"[she] had an undefined conviction that to serve for another person than their proprietor traditions must be of a thoroughly superior kind; but she nevertheless assented to this intimation that she too must march to the stately music that floated down from unknown periods in her husband's past; she who of old had been so free of step, so desultory, so devious, so much the reverse of processional.
there were certain things they must do, a certain posture they must take, certain people they must know and not know. when she saw this rigid system close about her, draped though it was in pictured tapestries, that sense of darkness and suffocation of which i have spoken took possession of her; she seemed shut up with an odour of mould and decay.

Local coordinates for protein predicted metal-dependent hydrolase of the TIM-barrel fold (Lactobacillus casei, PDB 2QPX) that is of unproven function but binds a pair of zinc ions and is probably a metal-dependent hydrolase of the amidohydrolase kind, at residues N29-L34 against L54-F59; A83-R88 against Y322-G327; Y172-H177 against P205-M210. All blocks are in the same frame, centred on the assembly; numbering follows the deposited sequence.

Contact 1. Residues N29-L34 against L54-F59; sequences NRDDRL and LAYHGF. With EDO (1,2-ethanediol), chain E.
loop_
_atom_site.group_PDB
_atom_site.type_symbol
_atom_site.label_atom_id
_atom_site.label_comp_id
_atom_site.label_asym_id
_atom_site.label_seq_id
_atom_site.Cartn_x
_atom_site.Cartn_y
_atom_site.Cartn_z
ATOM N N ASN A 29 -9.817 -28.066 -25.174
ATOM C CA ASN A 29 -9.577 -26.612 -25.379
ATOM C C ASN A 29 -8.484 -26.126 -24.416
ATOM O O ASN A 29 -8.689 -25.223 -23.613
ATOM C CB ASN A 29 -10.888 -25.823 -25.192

she had resisted of course; at first very humourously, ironically, tenderly; then, as the situation grew more serious, eagerly, passionately, pleadingly. she had pleaded the cause of freedom, of doing as they chose, of not caring for the aspect and denomination of their life - the cause of other instincts and longings, of quite another ideal."
text from pages 480-481 of portrait of a lady by henry james.
movie stills from die büchse der pandora